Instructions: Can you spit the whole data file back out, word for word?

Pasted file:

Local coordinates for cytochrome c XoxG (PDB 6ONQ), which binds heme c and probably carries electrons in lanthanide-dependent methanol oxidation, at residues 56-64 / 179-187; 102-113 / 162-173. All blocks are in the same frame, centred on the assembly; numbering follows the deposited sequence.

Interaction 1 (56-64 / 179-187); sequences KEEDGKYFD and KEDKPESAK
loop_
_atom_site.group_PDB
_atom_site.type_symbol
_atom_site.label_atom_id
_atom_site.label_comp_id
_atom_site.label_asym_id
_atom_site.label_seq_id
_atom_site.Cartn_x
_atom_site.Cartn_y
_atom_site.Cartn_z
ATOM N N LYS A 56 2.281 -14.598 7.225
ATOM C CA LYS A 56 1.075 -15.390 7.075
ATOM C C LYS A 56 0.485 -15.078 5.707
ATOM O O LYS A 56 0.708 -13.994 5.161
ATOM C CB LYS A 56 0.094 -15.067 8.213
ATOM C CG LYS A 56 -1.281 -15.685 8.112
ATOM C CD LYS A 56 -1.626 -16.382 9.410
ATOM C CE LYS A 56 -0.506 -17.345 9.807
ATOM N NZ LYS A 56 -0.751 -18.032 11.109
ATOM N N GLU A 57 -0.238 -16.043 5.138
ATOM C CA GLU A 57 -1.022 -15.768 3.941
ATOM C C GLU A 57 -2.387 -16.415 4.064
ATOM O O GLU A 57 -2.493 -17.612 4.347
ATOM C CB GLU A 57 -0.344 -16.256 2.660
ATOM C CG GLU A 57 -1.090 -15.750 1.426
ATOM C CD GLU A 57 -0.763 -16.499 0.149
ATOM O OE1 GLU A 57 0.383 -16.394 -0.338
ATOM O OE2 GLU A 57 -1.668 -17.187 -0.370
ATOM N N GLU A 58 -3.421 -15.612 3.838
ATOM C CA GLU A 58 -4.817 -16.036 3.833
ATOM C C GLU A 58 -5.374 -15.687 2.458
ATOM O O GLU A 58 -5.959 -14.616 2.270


Local coordinates for cytochrome c XoxG (PDB 6ONQ), which binds heme c and probably carries electrons in lanthanide-dependent methanol oxidation, at residues 56-64 / 179-187; 102-113 / 162-173. All blocks are in the same frame, centred on the assembly; numbering follows the deposited sequence.

Interaction 1 (56-64 / 179-187); sequences KEEDGKYFD and KEDKPESAK
loop_
_atom_site.group_PDB
_atom_site.type_symbol
_atom_site.label_atom_id
_atom_site.label_comp_id
_atom_site.label_asym_id
_atom_site.label_seq_id
_atom_site.Cartn_x
_atom_site.Cartn_y
_atom_site.Cartn_z
ATOM N N LYS A 56 2.281 -14.598 7.225
ATOM C CA LYS A 56 1.075 -15.390 7.075
ATOM C C LYS A 56 0.485 -15.078 5.707
ATOM O O LYS A 56 0.708 -13.994 5.161
ATOM C CB LYS A 56 0.094 -15.067 8.213
ATOM C CG LYS A 56 -1.281 -15.685 8.112
ATOM C CD LYS A 56 -1.626 -16.382 9.410
ATOM C CE LYS A 56 -0.506 -17.345 9.807
ATOM N NZ LYS A 56 -0.751 -18.032 11.109
ATOM N N GLU A 57 -0.238 -16.043 5.138
ATOM C CA GLU A 57 -1.022 -15.768 3.941
ATOM C C GLU A 57 -2.387 -16.415 4.064
ATOM O O GLU A 57 -2.493 -17.612 4.347
ATOM C CB GLU A 57 -0.344 -16.256 2.660
ATOM C CG GLU A 57 -1.090 -15.750 1.426
ATOM C CD GLU A 57 -0.763 -16.499 0.149
ATOM O OE1 GLU A 57 0.383 -16.394 -0.338
ATOM O OE2 GLU A 57 -1.668 -17.187 -0.370
ATOM N N GLU A 58 -3.421 -15.612 3.838
ATOM C CA GLU A 58 -4.817 -16.036 3.833
ATOM C C GLU A 58 -5.374 -15.687 2.458
ATOM O O GLU A 58 -5.959 -14.616 2.270